Fiction and Fact: “1984”’s Resonance
Picture a world in which life is governed by an all-knowing, unseen authority. They control the news, education and even speech and thought. Those in power spread lies as truth for their own benefit and continually shut down any who attempt to oppose them.
Most people are familiar with George Orwell’s “1984,” first published in 1949, as it is required reading in most high schools across the nation. The novel details the life of Winston Smith, an ordinary citizen living in the perpetually war-torn super-country Oceania. He works for the Ministry of Truth, changing old newspaper articles to reflect the Party’s (the governing body) preferred historical narrative. Over the course of the novel, Winston becomes increasingly disillusioned with the Party’s teachings and seeks to take action against the oppressive government along with his co-worker and lover, Julia.
The book has gotten a lot of attention recently. It’s currently the best-selling book of any genre on Amazon.com. In the past few weeks, sales have increased by 9,500 percent. Demand is so high that Penguin Books ordered a 75,000-copy reprint. The New York Times reported on Feb. 3 that the stage adaptation of “1984,” which previously toured Britain and several U.S. cities, is being revived on Broadway this year, already set to premiere at the Hudson Theater on June 22.
Reading Orwell’s classic dystopian tale now is especially chilling and it’s not hard to see why it has experienced a spike in sales considering everything that has happened since Donald Trump’s inauguration. From the lies, to the executive orders, to the confirmation hearings, it can be hard to wrap your head around it all. It’s important that we all read, or reread, “1984” because it may help us understand and put into words the overwhelming reality of our situation. While we don’t have telescreens or ThoughtPolice and love isn’t illegal, many of President Trump’s statements, as well as those of his staff, parallel some of the Party’s practices.
Throughout his campaign and continuing into his presidency, Trump hasn’t wavered in his insistence, despite lack of evidence, that there are three million illegal voters out there who need to be stopped. Additionally, Trump’s ridiculous attempts to cover up his underwhelming inauguration attendance numbers left White House Press Secretary Sean Spicer looking an absolute fool as he defended the President by stating that the clearly sparse crowd was “the largest audience to witness an inauguration, period.” Counselor to the President Kellyanne Conway then tried to defend Spicer in an interview on MSNBC and ultimately sparked the comparison to “1984” with her whole “alternative facts” deal, which corresponds to the Orwellian concept of “doublethink,” accepting two contradictory statements as truth. News publications have had a field day with this revelation. The New Yorker’s Adam Gopnik called Trump’s lies “pure Big Brother crude.” On Jan. 31, CNN published an op-ed where lawyer Alexander J. Urbelis referred to Trump’s controversial and ironic Cabinet appointments as a form of doublethink.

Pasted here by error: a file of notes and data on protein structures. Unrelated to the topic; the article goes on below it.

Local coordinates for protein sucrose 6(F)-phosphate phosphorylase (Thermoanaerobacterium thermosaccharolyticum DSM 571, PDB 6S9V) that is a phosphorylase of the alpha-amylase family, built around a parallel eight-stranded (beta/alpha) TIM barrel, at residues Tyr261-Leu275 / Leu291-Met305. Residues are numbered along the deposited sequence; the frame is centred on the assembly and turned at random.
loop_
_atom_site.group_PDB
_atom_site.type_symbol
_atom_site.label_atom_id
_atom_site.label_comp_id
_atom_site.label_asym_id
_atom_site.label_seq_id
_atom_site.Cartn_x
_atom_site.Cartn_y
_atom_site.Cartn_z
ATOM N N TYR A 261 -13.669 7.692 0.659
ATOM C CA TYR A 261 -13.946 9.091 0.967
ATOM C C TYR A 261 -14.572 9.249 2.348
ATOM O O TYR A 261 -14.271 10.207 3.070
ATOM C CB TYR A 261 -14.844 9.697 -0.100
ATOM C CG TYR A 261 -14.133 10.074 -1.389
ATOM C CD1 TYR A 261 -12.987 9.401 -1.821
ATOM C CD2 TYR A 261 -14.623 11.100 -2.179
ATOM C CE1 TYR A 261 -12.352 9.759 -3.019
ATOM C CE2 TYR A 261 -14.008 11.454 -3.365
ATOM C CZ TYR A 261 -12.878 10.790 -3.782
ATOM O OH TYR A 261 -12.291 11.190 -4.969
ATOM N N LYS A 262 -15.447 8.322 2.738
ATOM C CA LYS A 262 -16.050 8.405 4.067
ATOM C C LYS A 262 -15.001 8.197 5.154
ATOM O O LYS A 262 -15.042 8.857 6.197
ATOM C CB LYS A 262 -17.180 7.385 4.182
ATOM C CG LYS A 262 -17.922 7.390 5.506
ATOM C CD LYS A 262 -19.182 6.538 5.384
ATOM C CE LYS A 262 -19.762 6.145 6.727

It’s no secret that President Trump hasn’t been pleased with the media’s portrayal of him thus far. On his first day in office, Trump even referred to his relationship with the media as a “running war” and journalists as “the most dishonest human beings on Earth.” Just days later, Trump’s chief White House strategist, Stephen Bannon stated, “The media should be embarrassed and humiliated and keep its mouth shut and just listen for awhile.” Bannon continued his attack on the media insisting that they are “the opposition party.” In her MSNBC interview, Conway stated that if the media continued its unsavory depiction of the Trump administration, they would have to rethink their relationship with the press. For the better part of last year, Trump blacklisted news outlets, including The Huffington Post and Buzzfeed, from attending official events because he didn’t like their coverage of his campaign.
In “1984,” the Party completely controls the media and literally rewrites history. Winston contemplates, “if all others accepted the lie which the Party imposed — if all records told the same tale — then the lie passed into history and became truth.” Winston knows the Party’s declaration that “two plus two equals five” is a lie but it doesn’t matter. And it seems it doesn’t matter that countless politicians and the general public know voter fraud most likely isn’t an issue and Trump didn’t have a record-breaking inaugural crowd. President Trump believes it, and that makes it true.
As the Party says, “Who controls the past controls the future, who controls the present controls the past.”
And yet at times, the novel provides some hope that humanity will prevail. Despite President Trump’s lies and hateful rhetoric, despite the Muslim ban and the border wall plans, we will keep standing and fighting together. As Orwell said, we’re “a people who had never learned to think but were storing up in their hearts and bellies and muscles the power that would one day overturn the world.”